Deal value: $63 billion
Date announced: June 25, 2019
AbbVie investors have long pressed management for a clear growth path as its bread-and-butter Humira goes off patent. The TNF inhibitor, whose $19.9 billion haul accounted for about 60% of the company’s total in 2018, started declining in the first quarter as cheaper biosimilars ate away at European market share.
Meanwhile, Botox maker Allergan has struggled with key clinical trial flops, a legal defeat for its controversial Restasis tribal licensing deal, a failed women’s health asset sale and other competitive threats. Fed up with all those setbacks, disgruntled shareholders have called for major shake-ups, including a split of Brent Saunders’ CEO and chairman jobs.
Solution? A merger between the two challenged businesses.
When the deal was unveiled in June, though, Allergan investors cheered as AbbVie’s stock price sank. Analysts also have their doubts. While most viewed the combo as welcome news for Allergan—dubbing the sale a “graceful exit” for a “beaten-up name”—they raised multiple concerns for AbbVie, the buyer.
AbbVie CEO Richard Gonzalez made it clear that the acquisition isn’t about Allergan’s pipeline but its existing portfolio, which could offset Humira’s future decline. “Essentially, Humira is buying the assets that replace it over the long term,” he said. However, UBS analyst Navin Jacob at the time called AbbVie’s move a “shift away from its positive momentum in innovation.”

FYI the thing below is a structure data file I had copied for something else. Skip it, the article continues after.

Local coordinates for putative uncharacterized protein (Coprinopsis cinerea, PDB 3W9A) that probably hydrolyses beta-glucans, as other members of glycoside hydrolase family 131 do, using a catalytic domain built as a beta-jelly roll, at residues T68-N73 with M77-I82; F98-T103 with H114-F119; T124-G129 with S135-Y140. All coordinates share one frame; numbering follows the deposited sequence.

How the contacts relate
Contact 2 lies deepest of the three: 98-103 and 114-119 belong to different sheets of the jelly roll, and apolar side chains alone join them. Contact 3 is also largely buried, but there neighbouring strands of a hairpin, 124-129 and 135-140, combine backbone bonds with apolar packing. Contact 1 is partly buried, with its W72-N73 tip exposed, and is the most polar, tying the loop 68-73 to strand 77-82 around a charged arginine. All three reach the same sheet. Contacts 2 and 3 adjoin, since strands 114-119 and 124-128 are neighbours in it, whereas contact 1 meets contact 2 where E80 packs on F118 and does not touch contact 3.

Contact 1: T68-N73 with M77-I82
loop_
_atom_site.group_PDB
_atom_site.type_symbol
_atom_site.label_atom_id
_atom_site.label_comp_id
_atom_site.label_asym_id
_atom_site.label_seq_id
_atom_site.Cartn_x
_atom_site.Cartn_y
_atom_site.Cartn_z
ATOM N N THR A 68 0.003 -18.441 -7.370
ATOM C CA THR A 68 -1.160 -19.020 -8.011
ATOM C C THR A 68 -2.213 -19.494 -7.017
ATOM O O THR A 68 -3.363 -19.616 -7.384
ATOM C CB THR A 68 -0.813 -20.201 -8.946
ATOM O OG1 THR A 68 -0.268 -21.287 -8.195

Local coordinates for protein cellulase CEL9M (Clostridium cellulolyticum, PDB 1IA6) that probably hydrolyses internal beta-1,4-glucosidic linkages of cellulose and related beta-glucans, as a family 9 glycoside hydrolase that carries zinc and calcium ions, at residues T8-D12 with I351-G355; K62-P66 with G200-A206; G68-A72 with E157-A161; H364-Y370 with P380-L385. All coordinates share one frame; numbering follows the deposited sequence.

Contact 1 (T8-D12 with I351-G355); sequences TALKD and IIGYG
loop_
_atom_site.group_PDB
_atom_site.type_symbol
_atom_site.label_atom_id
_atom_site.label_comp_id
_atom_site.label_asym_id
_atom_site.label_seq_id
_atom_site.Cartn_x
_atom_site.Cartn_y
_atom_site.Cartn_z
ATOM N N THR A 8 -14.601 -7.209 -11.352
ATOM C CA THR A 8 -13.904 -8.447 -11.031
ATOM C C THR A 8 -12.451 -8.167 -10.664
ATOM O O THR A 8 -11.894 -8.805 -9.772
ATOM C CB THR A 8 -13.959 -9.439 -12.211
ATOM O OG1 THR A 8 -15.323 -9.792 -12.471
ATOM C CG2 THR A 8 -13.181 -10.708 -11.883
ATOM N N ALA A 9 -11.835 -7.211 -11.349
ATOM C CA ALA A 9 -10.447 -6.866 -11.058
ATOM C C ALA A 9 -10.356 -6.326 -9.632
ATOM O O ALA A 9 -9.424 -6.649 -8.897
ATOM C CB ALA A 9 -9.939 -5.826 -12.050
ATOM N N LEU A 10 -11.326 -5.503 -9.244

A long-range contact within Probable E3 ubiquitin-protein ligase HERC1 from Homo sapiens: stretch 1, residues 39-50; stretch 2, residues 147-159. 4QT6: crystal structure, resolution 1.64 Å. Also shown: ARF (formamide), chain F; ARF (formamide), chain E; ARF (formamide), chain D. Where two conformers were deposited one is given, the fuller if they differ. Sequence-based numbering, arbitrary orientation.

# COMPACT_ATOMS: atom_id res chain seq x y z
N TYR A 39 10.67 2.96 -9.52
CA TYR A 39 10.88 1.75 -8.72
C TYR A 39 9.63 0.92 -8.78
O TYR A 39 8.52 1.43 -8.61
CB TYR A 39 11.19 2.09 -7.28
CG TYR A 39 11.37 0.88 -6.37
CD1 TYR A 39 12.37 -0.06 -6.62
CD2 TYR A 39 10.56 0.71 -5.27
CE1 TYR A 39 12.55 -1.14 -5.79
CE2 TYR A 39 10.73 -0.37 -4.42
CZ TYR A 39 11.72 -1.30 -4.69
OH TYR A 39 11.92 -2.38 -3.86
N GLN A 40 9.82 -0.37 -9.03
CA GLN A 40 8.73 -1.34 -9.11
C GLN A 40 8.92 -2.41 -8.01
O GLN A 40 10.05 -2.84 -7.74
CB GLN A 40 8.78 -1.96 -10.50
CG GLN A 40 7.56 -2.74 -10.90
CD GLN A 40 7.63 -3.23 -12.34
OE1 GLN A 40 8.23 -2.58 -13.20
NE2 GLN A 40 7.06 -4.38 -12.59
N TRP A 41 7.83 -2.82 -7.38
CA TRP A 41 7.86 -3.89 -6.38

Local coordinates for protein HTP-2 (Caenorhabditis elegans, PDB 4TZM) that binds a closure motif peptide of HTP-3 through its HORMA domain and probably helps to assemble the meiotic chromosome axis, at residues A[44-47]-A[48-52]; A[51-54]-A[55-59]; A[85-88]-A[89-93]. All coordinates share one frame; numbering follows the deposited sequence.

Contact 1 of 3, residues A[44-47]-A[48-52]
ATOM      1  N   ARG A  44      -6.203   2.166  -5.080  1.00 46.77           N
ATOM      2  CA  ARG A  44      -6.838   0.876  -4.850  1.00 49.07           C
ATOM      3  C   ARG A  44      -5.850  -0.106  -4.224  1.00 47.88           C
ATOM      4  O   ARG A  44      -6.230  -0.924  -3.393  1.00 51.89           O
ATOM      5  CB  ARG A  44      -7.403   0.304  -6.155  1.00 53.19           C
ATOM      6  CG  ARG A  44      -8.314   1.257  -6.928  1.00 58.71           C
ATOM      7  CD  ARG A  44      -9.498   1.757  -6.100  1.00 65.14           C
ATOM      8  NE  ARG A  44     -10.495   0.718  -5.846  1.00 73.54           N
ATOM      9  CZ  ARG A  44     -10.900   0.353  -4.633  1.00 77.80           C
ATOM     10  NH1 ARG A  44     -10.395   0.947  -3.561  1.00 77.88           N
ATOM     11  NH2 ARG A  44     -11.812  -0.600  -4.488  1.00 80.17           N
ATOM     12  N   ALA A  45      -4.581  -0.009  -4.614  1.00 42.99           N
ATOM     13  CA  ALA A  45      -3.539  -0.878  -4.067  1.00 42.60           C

Combining the two will create the world’s fourth-largest drugmaker, but whether that creates value remains an open question. Piper Jaffray analyst Christopher Raymond, for one, questioned whether tying up two challenged businesses will change anything.
Obviously, AbbVie investors could get the diversification they asked for; the deal would reduce AbbVie’s reliance on Humira to less than 40%. But the marked difference between the two companies’ therapeutic areas raised integration concerns. According to Credit Suisse analyst Vamil Divan, M.D., in a note right after the announcement, AbbVie plans to keep Allergan’s medical aesthetics business as a “self-contained” unit.
Some analysts have praised the deal. SVB Leerink’s Geoffrey Porges, for example, viewed AbbVie’s branching into aesthetics as a positive. “Allergan’s aesthetics business is one of the most enduring franchises in the industry, and is unlikely to be adversely affected by many of the risks facing the traditional branded drug business (patents, pricing, reimbursement, importation, etc.),” Porges wrote in the July note.
Botox is not without competition, though it has stayed steadfast so far. In cosmetics, Evolus recently launched a new neurotoxin, Jeuveau, which collected $13.2 million in its first full quarter on the market, well ahead of the consensus of $4 million. And in migraine, the new CGRP class could also threaten Botox.
Meanwhile, AbbVie’s own new launches are not to be sneezed at. With what analysts viewed as “best-in-category efficacy,” psoriasis drug Skyrizi nabbed its FDA go-ahead in April, and JAK inhibitor Rinvoq snared its green light for rheumatoid arthritis in August. In a recent note to clients, UBS’ Jacob projected the two drugs could hit $11 billion in peak sales.
All the bull-bear analysis aside, AbbVie and Allergan need to first close the deal. That effort, however, recently hit an antitrust snag.
Like several other recent multibillion-dollar biopharma deals this year, AbbVie/Allergan was dealt extra scrutiny by the U.S. Federal Trade Commission (FTC). The so-called second request for more information came as a surprise, because Allergan had already offered to divest two drugs, brazikumab and Zenpep, due to their overlaps with AbbVie’s Skyrizi and Creon, respectively.
Public interest groups and lawmakers have also asked the FTC to scrutinize the deal, arguing it will hurt competition given the companies’ history of hiking prices and taking aggressive measures to extend patents.
Despite the additional roadblocks, though, AbbVie has insisted that it expects to wrap up the deal in early 2020.